After several quarters of bleeding market share, AMD began to strike back, at least in the desktop GPU segment. The company began to offer it's "never settle" bundle in which the company threw in a pile of great 3D games with each of its graphics cards. This began to reverse the share losses, and although it brought back some lost revenue, operating profit in the company's graphics division remained anemic. AMD needed more if it wanted to compete profitably. That's where Hawaii comes in.

With AMD's Hawaii family of cards (R9-290 and R9-290X), AMD stunned the world by offering excellent products at extremely competitive prices. For $399, AMD was willing to sell customers 6.2 billion transistors, and performance roughly equivalent to NVIDIA's much higher priced GTX 780. It's a gutsy move that could help to win back share, but it's probably still very difficult from an operating profit perspective.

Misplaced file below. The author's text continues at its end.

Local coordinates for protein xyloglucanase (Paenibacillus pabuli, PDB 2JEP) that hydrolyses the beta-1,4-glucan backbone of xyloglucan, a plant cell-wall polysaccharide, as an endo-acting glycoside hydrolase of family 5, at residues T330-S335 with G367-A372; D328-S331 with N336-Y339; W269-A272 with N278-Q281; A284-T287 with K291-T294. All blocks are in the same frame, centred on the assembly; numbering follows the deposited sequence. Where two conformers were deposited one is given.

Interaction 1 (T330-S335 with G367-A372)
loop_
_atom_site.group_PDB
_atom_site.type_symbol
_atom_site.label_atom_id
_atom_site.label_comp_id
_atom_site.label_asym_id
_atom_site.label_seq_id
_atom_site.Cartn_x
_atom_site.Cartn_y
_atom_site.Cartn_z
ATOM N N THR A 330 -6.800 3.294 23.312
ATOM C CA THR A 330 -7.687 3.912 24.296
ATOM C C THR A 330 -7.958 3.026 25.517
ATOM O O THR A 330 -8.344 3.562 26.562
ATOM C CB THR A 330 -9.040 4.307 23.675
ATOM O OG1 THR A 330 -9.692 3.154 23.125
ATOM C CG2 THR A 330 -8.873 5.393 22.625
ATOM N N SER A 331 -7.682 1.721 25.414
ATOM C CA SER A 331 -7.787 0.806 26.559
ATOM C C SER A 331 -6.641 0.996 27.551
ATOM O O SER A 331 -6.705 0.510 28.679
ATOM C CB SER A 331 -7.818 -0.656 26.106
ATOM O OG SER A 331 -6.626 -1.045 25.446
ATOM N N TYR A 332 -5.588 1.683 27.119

NVIDIA, in a bid to counter this move, lowered prices on its GTX 780 and many of the cards below it. To secure the high-end crown, it launched the GTX 780 Ti, a fully enabled version of the GK110 chip that powered both the GTX 780 and the GTX Titan. Of course, the chip, unlike Titan, sees its double precision floating point performance artificially handicapped (to protect sales of the high end Tesla cards based on the same silicon), but it secured NVIDIA's leadership at the top of the gaming enthusiast heap.

Foolish bottom line
At the end of the day, NVIDIA tends to do what it takes to secure single-GPU leadership. It is interesting to note that while the Hawaii chip sports 6.2 billion transistors, the GK110 from NVIDIA comes with 7.1 billion transistors. NVIDIA is able to justify such large die sizes because the "big" GPUs (NVIDIA does two lines -- the "small" mainstream/high-end one and the "big" ultra-enthusiast/professional one) are designed to be sold primarily as workstation/HPC products for multiple times what a top-end PC gaming card will fetch.